Sometimes I See You In The Water

Back to Bob Mould to end the week. In 1992 Bob formed Sugar with Dave Barbe and Malcolm Travis. His first two solo albums- Workbook and Black Sheets Of Rain- hadn’t sold well and Virgin let him go. Back in a trio and released from his record contract Bob found a rich vein of form, working out of R.E.M.’s rehearsal room in Athens, Georgia and within the year Sugar played live, recorded two albums and signed to Creation in the UK (then on the crest of a post-Screamadelica, Bandwagonesque and Loveless wave). The first album, Copper Blue, came out and was an immediate hit, album of the year in the NME and spawned several singles.

Copper Blue doesn’t have a weak moment, showcasing ten first rate Bob Mould songs. The production is fuller than it was with Husker Du, the drums and bass bigger and chuggier. The guitars fill up more space, crunchy and melodic. In the wake of Nirvana’s success there was a crowd ready for more punk with choruses and suddenly Sugar found an audience. A year earlier Bob couldn’t get arrested. The second song- A Good Idea- is a tale of two lovers down by the river, on a warm summer night where ‘the air is thick with the smell of temptation’. They go in to the water at his suggestion- ‘why don’t we lay in the water? Let the water run over me…’ he says and she replies ‘that’s a good idea’.  Inevitable tragedy ensues, she submerged beneath the surface, temptation turning to death by drowning.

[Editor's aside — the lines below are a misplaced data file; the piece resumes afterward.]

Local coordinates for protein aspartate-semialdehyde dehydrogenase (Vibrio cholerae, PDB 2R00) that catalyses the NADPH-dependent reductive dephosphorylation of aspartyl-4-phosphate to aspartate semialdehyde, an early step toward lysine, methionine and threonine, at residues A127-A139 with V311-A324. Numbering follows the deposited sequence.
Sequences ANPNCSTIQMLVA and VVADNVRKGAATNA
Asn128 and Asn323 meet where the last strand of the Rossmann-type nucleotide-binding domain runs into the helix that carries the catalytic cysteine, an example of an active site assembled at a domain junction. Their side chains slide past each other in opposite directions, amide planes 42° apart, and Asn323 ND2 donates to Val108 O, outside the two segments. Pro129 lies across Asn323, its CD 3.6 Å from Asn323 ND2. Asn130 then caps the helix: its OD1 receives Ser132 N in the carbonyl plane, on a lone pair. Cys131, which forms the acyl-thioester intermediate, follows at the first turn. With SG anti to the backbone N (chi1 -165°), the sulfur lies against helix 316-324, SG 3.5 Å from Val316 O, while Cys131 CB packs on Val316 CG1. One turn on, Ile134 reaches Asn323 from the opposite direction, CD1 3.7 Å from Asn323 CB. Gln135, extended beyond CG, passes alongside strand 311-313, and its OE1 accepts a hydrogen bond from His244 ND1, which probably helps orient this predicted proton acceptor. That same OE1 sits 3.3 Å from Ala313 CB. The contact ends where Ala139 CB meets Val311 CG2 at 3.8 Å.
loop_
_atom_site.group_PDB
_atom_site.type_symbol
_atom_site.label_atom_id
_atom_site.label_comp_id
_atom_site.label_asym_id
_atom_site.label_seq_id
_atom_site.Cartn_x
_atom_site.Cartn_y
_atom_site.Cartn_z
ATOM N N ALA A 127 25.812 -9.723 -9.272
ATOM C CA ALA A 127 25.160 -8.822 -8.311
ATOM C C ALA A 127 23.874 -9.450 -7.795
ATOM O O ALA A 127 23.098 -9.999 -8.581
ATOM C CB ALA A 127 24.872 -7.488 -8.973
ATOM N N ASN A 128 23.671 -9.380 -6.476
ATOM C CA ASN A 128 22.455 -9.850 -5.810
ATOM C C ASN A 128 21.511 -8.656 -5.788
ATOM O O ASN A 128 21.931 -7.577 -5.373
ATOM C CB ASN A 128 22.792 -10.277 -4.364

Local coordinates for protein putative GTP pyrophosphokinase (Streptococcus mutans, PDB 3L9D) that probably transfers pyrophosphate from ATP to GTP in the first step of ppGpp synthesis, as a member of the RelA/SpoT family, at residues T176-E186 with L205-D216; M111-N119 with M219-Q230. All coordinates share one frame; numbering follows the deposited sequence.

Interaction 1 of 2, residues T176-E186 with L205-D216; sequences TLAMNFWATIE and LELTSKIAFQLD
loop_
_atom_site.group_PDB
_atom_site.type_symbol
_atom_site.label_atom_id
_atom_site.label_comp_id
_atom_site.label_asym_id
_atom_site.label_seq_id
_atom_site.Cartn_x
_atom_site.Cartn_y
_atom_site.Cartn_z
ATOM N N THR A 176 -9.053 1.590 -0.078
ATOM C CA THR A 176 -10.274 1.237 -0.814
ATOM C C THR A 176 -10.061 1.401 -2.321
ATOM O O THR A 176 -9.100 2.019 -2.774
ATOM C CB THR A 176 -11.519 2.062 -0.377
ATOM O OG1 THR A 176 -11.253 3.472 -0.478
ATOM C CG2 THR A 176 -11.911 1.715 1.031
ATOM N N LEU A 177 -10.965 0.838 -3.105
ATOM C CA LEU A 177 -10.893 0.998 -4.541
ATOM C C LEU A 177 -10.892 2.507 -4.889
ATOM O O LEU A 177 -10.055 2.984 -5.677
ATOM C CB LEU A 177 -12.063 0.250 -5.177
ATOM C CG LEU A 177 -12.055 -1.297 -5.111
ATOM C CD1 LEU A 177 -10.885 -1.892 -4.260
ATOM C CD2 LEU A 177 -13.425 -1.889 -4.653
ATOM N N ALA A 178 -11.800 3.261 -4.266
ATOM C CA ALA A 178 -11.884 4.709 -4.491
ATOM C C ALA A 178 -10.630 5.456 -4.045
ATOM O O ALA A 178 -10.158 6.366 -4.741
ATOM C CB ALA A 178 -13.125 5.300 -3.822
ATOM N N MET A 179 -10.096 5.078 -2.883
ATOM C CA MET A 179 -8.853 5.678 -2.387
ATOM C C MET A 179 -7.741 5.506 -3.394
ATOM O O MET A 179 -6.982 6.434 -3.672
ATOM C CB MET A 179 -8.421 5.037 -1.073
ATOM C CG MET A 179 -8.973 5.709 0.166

A Good Idea

Come Around

I wrote a piece for The Vinyl Villain’s Imaginary Compilation album series, ten Husker Du songs to brighten up your life. It’s here. I also found this, a remastered version of Zen Arcade’s opening song. The Youtube poster who put it up had done the new version himself, brought the bass up and balanced out Spot’s trebly mix. A very good job done.

Something I Learned Today

At around the same time a friend reminded me of Bob’s 90s band Sugar and their 1993 ep Beaster. Having signed to Creation and got some genuine success with Copper Blue they put out Beaster as a follow up The six songs on Beaster were recorded at the same time as Copper Blue but stand out as distinctively different- the guitars are heavier and denser. Very dense. Like other Bob Mould records (like Zen Arcade) Beaster was a kind of concept record and had a lot of religious imagery. Opener Come Around comes around slowly with bright acoustic guitar but then the Les Paul and Marshall stack kicks in, along with Bob’s deliberately difficult to make out vocals.

Come Around

Sugar And Mould

Brian at Linear Tracking Lives is counting down his top hundred songs of the 1990s and included a song by Bob Mould’s post-Husker Du power trio Sugar, off their final lp FUEL (File Under Easy Listening). Round these parts Copper Blue is the Sugar album to go to, brilliant from start to finish, but Brian did send me back to FUEL and this song which I always loved. Your Favourite Thing has one of those masterly, fluid Bob Mould guitar riffs that he can knock out in his sleep but other guitarists can only dream of.

Your Favourite Thing

>I’m On The Centreline, Right Between Two States Of Mind

The other half of Husker Du’s songwriters was Bob Mould, who had the more successful solo career. Sugar hit the big time with Copper Blue (on Creation in the early 90s), Workbook and a string of solo abums sold well and were highly rated, he took time out to write WWF scripts for TV (wrestling not wildife), and he did some housey electronic stuff (which bamboozled some of his fans). Recent interviews suggest he’s mellowed a bit from the slightly dour figure he was. I like Bob Mould even if some of his solo albums can be hard work.

This is Hoover Dam, from Copper Blue- full of crunching guitar, melodrama and some strangely cheesy 80s keyboards. Turn it up.